The miraculous hosts of Siena

By Jeremy Goebel

Connecting Faith and Life

The Catholic Church has always professed her belief in the Real Presence of Christ in the Eucharist. In paragraph 1374, the Catechism of the Catholic Church states that the Eucharist is, “the body and blood, together with the soul and divinity, of our Lord Jesus Christ and, therefore, the whole Christ is truly, really, and substantially contained.” This teaching comes directly from Christ in Scripture, in particular in the Bread of Life Discourse in John’s Gospel (see John 6: 22-59). Jesus taught his disciples in Capernaum, “Whoever eats this bread will live forever; and the bread that I give is my flesh for the life of the world” (John 6:51).

Jesus’ teaching is abundantly clear – but are there any extraordinary signs or miracles associated with this teaching? Yes! There are several approved Eucharistic miracles in the Catholic Church. During my undergraduate studies, I was able to personally see one of these miracles up close. My senior year I studied abroad in Rome; and during this time, my classmates and I went on a trip to Siena, Italy. During our time there, we visited the Basilica of San Francesco. In this basilica was a side chapel; and in this chapel, there was a small altar. On that altar sat a glass container filled with over 200 consecrated hosts. I prayed there in front of the Blessed Sacrament as I had done so many times. However, what I came to find out was that those hosts were consecrated nearly 300 years ago! Miraculously, there was no mold, corruption or signs of decay. 

The story of this miracle begins in Siena in 1730, when thieves went into the church of St Francis in to steal a ciborium, which is a silver- or gold-plated vessel that holds consecrated hosts in the tabernacle. When the Catholics in Siena discovered this, they were grieved – not because of the missing vessel, but because of the stolen consecrated hosts that had gone missing. Everyone was soon made aware of the missing hosts. Just a few days later, hundreds of hosts were found in an offertory box at a church nearby. The thieves had dumped the hosts into the box and kept the ciborium. Once the archbishop was notified of this, the hosts were counted, cleaned, and brought back to St. Francis. When the people of Siena heard that the consecrated hosts were found, they came to see for themselves in a spirit of thanksgiving and worship. Over time, since all of the hosts were not consumed, some began to notice that they had no sign of decay or deterioration. There they sat, in a normal container, exposed to air and light just as the other hosts had been. Some of the Franciscans began to believe that these hosts were being miraculously preserved by Our Lord. Over time, several tests were done. First, they placed unconsecrated hosts that were made of the exact same material in a box. Within a decade, the unconsecrated hosts were discolored, corrupted, and nearly unrecognizable. Other tests were performed by scientists and theologians, which verified that the consecrated hosts were made with the same ingredients as any ordinary host. Yet at that time, the hosts had been preserved for over a century. This is just one of the approved miracles that verifies and strengthens our faith in the Real Presence of Christ in the Eucharist.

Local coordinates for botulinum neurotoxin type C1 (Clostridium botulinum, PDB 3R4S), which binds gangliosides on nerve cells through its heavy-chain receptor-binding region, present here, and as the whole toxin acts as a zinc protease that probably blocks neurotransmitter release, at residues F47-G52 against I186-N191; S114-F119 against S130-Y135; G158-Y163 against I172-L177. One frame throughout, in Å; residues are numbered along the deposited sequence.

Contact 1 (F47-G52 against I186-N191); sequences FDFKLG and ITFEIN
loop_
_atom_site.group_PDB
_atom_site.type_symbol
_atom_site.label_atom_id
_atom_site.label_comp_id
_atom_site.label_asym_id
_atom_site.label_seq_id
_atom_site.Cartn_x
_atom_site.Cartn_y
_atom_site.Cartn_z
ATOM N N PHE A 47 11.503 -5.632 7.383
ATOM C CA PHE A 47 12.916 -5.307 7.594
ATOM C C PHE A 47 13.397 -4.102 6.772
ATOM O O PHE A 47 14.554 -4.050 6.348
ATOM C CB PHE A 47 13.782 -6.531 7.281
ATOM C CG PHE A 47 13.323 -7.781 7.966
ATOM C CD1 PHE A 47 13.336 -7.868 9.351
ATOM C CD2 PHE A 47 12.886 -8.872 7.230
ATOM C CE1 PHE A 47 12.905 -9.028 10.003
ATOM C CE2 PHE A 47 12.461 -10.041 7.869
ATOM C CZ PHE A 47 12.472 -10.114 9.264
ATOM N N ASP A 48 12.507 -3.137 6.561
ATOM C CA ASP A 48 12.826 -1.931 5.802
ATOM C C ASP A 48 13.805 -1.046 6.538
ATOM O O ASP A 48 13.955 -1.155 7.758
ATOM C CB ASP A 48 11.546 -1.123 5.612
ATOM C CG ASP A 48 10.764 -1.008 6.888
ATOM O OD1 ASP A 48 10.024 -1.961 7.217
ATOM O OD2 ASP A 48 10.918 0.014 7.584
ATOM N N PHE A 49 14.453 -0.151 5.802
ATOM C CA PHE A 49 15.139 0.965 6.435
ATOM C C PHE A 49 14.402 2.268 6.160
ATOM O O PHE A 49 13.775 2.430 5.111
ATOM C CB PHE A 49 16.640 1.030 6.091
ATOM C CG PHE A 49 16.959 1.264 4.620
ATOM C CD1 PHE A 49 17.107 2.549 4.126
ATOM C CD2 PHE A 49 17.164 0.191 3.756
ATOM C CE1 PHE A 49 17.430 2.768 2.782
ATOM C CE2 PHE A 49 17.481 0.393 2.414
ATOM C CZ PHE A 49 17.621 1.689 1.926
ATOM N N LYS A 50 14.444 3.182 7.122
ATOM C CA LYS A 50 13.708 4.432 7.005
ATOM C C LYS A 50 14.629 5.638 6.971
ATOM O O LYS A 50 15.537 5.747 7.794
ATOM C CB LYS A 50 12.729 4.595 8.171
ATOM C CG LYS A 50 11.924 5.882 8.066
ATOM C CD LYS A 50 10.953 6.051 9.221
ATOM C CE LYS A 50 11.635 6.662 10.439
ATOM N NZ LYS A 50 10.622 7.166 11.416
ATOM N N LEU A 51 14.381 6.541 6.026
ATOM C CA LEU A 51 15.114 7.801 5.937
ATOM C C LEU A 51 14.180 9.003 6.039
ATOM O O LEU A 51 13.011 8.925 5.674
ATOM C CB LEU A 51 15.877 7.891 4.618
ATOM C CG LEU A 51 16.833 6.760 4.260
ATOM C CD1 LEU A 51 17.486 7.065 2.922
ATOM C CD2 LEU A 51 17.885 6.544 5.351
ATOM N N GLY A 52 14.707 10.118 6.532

While I was there praying in that chapel, I read a simple brochure detailing the story of the miraculous hosts. One line near the end of that brochure will always stay with me; At this great miracle, “science reverently bows its head.” Jesus is truly with us in the Eucharist. Our God has given himself to us in a real, substantial and miraculous way. He did this to fulfill his promise to us when he said at the end of Matthew’s Gospel, “I am with you always, until the end of the age.” As we enter this time of Eucharistic Renewal as a diocese, let’s pray for the gift of faith to firmly believe in Christ’s presence in the Eucharist. Jesus, we trust in you. Amen. 


Jeremy Goebel is Director of Youth and Young Adult Ministry for the Diocese of Evansville.